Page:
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Moated site of Wolsty Castle

List Entry Summary

This monument is scheduled under the Ancient Monuments and Archaeological Areas Act 1979 as amended as it appears to the Secretary of State to be of national importance. This entry is a copy, the original is held by the Department for Culture, Media and Sport.

Name: Moated site of Wolsty Castle

List entry Number: 1013508

Location

The monument may lie within the boundary of more than one authority.

County: Cumbria

District: Allerdale

District Type: District Authority

Parish: Holme Low

National Park: Not applicable to this List entry.

Grade: Not applicable to this List entry.

Date first scheduled: 01-Aug-1961

Date of most recent amendment: 31-Aug-1995

Legacy System Information

The contents of this record have been generated from a legacy data system.

Legacy System: RSM

UID: 27666

Asset Groupings

This list entry does not comprise part of an Asset Grouping. Asset Groupings are not part of the official record but are added later for information.

List entry Description

Summary of Monument

Legacy Record - This information may be included in the List Entry Details.

Reasons for Designation

Around 6,000 moated sites are known in England. They consist of wide ditches, often or seasonally water-filled, partly or completely enclosing one or more islands of dry ground on which stood domestic or religious buildings. In some cases the islands were used for horticulture. The majority of moated sites served as prestigious aristocratic and seigneurial residences with the provision of a moat intended as a status symbol rather than a practical military defence. The peak period during which moated sites were built was between about 1250 and 1350 and by far the greatest concentration lies in central and eastern parts of England. However, moated sites were built throughout the medieval period, are widely scattered throughout England and exhibit a high level of diversity in their forms and sizes. They form a significant class of medieval monument and are important for the understanding of the distribution of wealth and status in the countryside. Many examples provide conditions favourable to the survival of organic remains.

Despite some stone robbing, the moated site of Wolsty Castle survives reasonably well and remains unencumbered by modern development. It is a rare example in Cumbria of a moated castle constructed for the purpose of protecting a nearby abbey, in this case Holme Cultram. The site will contain buried remains of the medieval castle which is known from documentary sources to have been occupied from the early 14th to the mid-17th centuries.

History

Legacy Record - This information may be included in the List Entry Details.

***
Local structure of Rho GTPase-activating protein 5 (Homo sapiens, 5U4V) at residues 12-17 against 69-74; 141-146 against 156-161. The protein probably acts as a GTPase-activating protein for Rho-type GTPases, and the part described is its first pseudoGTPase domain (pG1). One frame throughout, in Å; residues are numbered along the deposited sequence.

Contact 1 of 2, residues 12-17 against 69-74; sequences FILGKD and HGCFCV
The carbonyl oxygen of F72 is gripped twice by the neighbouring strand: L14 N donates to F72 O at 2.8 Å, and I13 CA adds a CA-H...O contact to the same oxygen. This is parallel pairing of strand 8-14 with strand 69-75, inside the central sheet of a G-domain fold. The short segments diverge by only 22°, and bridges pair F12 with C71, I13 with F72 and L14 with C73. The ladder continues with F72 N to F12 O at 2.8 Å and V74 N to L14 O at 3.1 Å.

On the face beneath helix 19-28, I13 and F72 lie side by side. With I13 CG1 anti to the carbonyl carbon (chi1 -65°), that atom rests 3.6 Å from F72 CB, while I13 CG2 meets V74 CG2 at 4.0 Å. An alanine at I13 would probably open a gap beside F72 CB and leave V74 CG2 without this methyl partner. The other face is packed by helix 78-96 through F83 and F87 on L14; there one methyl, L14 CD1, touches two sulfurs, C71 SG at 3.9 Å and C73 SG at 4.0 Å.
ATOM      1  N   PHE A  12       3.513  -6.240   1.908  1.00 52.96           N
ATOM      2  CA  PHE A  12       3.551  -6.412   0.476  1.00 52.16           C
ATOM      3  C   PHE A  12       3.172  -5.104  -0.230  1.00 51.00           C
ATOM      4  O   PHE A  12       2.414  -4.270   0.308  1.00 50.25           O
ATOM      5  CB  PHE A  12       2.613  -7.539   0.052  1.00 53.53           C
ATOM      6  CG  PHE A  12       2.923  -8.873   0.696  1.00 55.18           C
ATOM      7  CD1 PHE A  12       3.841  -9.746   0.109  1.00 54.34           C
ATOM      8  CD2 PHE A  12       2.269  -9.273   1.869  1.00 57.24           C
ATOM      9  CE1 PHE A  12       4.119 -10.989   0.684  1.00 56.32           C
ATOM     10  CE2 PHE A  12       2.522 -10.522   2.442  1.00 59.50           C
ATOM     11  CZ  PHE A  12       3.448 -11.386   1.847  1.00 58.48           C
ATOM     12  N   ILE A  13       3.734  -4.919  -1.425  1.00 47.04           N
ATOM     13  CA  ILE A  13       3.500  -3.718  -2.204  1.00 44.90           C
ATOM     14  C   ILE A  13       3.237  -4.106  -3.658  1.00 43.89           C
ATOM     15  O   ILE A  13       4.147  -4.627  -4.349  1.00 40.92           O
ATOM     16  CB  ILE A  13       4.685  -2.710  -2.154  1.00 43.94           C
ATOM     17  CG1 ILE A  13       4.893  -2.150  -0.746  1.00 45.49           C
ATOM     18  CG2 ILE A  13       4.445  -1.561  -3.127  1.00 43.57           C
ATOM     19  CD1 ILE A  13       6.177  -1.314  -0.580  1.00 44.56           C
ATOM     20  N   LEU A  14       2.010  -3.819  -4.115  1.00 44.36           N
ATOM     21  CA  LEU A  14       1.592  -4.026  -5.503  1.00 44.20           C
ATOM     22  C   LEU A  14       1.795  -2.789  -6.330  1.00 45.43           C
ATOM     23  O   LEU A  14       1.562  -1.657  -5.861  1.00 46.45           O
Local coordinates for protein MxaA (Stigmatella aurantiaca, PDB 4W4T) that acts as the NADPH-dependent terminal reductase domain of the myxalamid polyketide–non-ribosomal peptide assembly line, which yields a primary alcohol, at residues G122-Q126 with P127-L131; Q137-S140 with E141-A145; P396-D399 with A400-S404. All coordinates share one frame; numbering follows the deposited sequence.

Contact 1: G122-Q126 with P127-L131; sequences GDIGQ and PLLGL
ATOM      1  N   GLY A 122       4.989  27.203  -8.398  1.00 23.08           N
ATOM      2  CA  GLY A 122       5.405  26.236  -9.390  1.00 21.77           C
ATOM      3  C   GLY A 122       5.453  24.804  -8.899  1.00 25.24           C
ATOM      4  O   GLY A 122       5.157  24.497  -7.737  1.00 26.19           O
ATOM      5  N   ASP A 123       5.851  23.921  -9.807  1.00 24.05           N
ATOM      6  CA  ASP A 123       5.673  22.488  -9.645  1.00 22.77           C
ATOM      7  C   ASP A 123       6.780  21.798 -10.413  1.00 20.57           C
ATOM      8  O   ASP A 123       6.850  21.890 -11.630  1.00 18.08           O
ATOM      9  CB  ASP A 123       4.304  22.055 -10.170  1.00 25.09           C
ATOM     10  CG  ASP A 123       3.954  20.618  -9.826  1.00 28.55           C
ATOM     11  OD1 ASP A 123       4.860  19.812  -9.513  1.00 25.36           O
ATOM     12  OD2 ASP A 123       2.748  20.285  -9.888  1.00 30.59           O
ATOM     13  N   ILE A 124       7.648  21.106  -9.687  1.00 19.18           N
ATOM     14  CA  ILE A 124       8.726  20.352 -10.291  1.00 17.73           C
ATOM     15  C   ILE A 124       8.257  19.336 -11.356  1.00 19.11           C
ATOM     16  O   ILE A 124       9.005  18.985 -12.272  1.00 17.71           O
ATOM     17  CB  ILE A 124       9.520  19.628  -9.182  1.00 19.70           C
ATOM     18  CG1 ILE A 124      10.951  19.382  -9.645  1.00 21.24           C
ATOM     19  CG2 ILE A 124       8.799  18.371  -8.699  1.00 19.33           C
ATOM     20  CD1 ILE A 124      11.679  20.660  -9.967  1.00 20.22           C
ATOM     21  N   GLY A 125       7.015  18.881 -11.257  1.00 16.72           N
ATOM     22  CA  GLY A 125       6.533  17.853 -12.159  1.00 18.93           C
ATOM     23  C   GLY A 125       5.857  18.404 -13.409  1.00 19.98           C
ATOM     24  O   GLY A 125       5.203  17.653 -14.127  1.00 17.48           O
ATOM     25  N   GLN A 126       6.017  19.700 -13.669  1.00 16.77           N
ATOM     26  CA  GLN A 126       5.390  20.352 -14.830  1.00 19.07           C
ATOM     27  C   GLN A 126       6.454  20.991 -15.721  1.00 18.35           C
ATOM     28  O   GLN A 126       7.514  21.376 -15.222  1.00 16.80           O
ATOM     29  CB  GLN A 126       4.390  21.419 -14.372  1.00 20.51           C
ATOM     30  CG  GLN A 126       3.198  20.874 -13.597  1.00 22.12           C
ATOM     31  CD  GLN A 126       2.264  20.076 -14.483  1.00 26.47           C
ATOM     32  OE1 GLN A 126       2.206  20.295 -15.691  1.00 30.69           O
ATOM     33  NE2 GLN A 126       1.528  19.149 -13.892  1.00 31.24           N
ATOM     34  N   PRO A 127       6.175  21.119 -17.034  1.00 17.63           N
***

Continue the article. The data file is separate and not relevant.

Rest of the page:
Details

The monument includes the moated site of Wolsty Castle. It is located on flat land close to the present coastline and approximately 7km west of Holme Cultram Abbey, and includes an island or platform surrounded by a dry moat which in turn is flanked by traces of an outer bank. The island measures c.40m square and contains many earthworks and undulations which indicate a combination of structural foundations of the medieval castle and stone robbing trenches. There are two upstanding blocks of mortared masonry, one on the north and one on the south side of the island and each about 1.5m high, which show that the castle's curtain wall was over 2m thick. The surrounding moat measures 20m-30m wide by 1.5m deep and is flanked by an outer bank 5m-10m wide wide and up to 0.4m high. There are faint traces of an outlet channel at the moat's south east corner. Wolsty Castle was constructed during the first half of the 14th century as protection for Holme Cultram Abbey which had been pillaged by the Scots under Alexander II in 1216 and Robert Bruce in 1322. The castle received a licence to crenellate in 1348 and was occupied by the Chamber family, one of whom, Robert, was the Abbot of Holm Cultram. By 1572 the castle was in decay and documentary sources indicate that the hall, chamber, the evidence house, the kitchen, the peat house, byre and stable were ruinous. Repair work was undertaken during the 1630s but by the latter half of the 17th century the castle had been demolished and its stone taken for reuse in Carlisle. A telegraph pole, and a modern field boundary on the monument's west side are excluded from the scheduling but the ground beneath these features is included.

MAP EXTRACT The site of the monument is shown on the attached map extract.

Selected Sources

Books and journals
Bewley, R H, 'Oxbow Monograph 36' in Prehistoric and Romano-British Settlement in the Solway Plain, (1994), 45, 90
Curwen, J F, 'Trans Cumb & West Antiq & Arch Soc. Extra Ser.' in Castles and Towers of Cumb, West and Lancs N of the Sands, , Vol. XIII, (1913), 241-3
Graham, T H B, 'Trans Cumb & West Antiq & Arch Soc. New Ser.' in Extinct Cumberland Castles: Part III, , Vol. XI, (1911), 235-40
Other
AP , Manchester University,
Darvill, T., MPP Single Monument Class Description - Moats, (1988)

National Grid Reference: NY 10487 50603

Map

Map
© Crown Copyright and database right 2017. All rights reserved. Ordnance Survey Licence number 100024900.
© British Crown and SeaZone Solutions Limited 2017. All rights reserved. Licence number 102006.006.
Use of this data is subject to Terms and Conditions.

The above map is for quick reference purposes only and may not be to scale. For a copy of the full scale map, please see the attached PDF - 1013508 .pdf

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This copy shows the entry on 17-Dec-2017 at 04:28:41.

End of official listing